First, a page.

Climate Change Threatens Universal Health Coverage: A Call for a Joint Agenda

Date: 

Wednesday, September 25, 2019, 4:30pm to 7:30pm

Location: 

Harvard Club of New York City
Hospital flooding

 

Join us for an important conversation at the Harvard Club of New York City, in connection with the United Nations General Assembly, about how climate change threatens the tenents of Universal Health Coverage. We will also celebrate the release of a broader collection of articles on UHC by The BMJ and Harvard Global Health Institute.

REGISTER HERE

Climate change directly threatens the basic tenants of universal health care coverage (UHC). We know that it causes negative health outcomes, health infrastructure disruption and workforce displacement. Yet there is little data - particularly in the low and middle income countries - describing the dual impact of climate change and low UHC coverage. In response, HGHI and The BMJ will be releasing results of a groundbreaking analysis on the intersection of climate change and health, culminating in concrete policy recommendations on how to optimize UHC while mitigating climate change. Please join us in what promises to be a novel, data-driven conversation on the need for a synchronized agenda between climate change and UHC and the consequences of inaction.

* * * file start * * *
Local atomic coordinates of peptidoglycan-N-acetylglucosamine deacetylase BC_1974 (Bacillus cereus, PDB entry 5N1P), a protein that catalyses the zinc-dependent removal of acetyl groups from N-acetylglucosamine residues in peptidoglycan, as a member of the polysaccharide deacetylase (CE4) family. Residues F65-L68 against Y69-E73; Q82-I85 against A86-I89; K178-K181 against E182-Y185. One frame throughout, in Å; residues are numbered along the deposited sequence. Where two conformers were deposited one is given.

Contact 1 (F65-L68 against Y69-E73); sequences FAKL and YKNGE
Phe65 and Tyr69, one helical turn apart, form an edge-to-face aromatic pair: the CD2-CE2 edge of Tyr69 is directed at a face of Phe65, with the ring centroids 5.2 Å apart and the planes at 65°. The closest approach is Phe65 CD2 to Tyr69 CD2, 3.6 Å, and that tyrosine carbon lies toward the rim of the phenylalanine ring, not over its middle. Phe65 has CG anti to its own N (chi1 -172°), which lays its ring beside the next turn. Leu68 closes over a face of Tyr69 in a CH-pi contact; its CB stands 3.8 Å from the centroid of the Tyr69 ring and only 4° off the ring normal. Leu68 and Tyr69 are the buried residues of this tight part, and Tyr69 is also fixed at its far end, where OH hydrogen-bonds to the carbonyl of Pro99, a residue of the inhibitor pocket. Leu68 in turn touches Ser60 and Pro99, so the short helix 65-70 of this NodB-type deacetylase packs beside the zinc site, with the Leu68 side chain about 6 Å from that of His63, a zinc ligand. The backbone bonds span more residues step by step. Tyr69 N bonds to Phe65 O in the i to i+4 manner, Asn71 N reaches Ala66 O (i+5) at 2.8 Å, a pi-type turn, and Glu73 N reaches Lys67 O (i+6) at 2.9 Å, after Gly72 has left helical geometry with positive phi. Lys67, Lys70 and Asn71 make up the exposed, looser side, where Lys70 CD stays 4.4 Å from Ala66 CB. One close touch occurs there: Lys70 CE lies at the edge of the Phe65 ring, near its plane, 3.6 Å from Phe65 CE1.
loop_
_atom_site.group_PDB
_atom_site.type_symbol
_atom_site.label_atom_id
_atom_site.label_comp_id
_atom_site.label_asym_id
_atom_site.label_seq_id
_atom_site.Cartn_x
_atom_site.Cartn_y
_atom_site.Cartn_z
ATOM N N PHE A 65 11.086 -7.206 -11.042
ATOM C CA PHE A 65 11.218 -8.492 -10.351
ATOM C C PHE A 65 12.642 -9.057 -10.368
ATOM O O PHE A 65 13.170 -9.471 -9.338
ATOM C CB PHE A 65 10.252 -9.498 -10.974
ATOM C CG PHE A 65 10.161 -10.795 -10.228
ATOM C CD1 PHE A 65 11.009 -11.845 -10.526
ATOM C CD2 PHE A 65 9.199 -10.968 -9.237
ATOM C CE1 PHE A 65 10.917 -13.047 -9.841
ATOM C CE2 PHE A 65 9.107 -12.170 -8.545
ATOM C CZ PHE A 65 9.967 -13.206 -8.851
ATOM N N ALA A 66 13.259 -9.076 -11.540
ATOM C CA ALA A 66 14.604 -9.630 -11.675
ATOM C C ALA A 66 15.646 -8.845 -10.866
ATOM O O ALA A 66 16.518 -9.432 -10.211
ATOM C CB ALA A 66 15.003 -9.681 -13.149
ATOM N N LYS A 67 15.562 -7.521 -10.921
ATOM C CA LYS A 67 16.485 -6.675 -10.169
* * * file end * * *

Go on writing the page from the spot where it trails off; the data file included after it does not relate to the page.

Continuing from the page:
Following a keynote and panel conversation, please join the Harvard Global Health Institute and The BMJ for a reception to celebrate the release of a special collection of articles focused on UHC. The collection features underexplored perspectives in UHC such as mental health and climate change; highlights the importance of quality in UHC, and uncovers some of the barriers to fulfilling the promise of health for all via UHC.

Confirmed speakers include:

Kamran Abbasi, Executive Editor, The BMJ

Ashish Jha, Faculty Director, Harvard Global Health Institute

Renee Salas, Affiliated Faculty, Harvard Global Health Institute

Ilona Kickbusch, Director of the Global Health Programme, Graduate Institute of International and Development Studies, Geneva

Kristi L. Ebi, Professor of Global Health and of Environmental and Occupational Health Sciences, University of Washington